Date of Award


Document Type

Open Access Dissertation


Moore School of Business


Business Administration

First Advisor

David Crockett


This research explores the legitimation of contested consumption practices in the context of a highly competitive online gaming community. Building on prior research, which has relied on an institutional perspective to shed light on how perceptions of legitimacy form and evolve in the marketplace, this research explores the role of legitimacy at the level of consumption communities to highlight the ways in which consumers socially construct “collective frames” which give meaning to action and organize these communities. In the empirical context studied here, online gamers have incorporated user-created modifications (e.g., modified game accessories, or "mods") into game play over the last several years. Though these mods are increasingly common, they remain explicitly prohibited by the game’s producers and their role in competition is heavily contested. I draw from the literatures on community, practice theory, new social movement theory and framing processes, as well as the multidisciplinary literature on legitimation to explain how consumers develop oppositional collective frames for the meaning and legitimacy attributed to an emergent contested practice. I then discuss the cultural production of inequality as a consequence of the legitimation process as the normalization of mod use restructures social organization and status hierarchy within the online gaming community. Qualitative data collection and analytical techniques are used to explore in-depth interview data, netnographic data, which includes online interactions in internet based gaming forums, as well as field notes from both participant and non-participant observation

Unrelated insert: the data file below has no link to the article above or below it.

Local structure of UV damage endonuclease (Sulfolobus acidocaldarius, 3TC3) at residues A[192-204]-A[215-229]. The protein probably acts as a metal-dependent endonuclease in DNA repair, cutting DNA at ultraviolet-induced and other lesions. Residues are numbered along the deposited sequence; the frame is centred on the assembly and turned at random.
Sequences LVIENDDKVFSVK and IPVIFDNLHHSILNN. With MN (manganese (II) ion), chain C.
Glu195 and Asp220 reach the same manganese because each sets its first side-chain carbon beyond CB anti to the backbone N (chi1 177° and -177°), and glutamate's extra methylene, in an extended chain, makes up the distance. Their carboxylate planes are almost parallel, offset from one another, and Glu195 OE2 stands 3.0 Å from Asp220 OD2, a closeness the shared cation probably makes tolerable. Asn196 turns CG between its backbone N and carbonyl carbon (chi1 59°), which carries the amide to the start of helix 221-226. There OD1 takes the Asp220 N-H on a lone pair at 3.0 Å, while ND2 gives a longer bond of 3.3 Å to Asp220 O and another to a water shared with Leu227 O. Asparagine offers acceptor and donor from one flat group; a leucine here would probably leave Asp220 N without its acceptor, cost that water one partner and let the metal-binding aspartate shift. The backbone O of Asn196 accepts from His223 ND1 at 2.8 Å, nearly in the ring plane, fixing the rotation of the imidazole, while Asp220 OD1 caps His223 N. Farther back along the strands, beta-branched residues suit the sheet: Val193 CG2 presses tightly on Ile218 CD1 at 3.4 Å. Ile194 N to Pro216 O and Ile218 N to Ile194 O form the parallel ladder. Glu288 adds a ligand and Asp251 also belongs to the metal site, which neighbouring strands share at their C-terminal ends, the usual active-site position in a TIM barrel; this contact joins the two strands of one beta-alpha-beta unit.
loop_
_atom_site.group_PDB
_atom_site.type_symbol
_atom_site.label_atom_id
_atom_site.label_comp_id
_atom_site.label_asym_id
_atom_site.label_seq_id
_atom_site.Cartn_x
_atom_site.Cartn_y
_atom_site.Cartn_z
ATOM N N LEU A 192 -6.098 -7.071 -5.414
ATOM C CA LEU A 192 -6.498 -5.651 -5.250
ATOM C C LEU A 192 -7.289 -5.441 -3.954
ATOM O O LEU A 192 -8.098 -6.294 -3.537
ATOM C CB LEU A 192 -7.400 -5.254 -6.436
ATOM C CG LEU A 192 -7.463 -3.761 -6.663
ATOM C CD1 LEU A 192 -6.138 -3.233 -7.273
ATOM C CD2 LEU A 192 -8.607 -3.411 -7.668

© 2016, Nicholas J. Pendarvis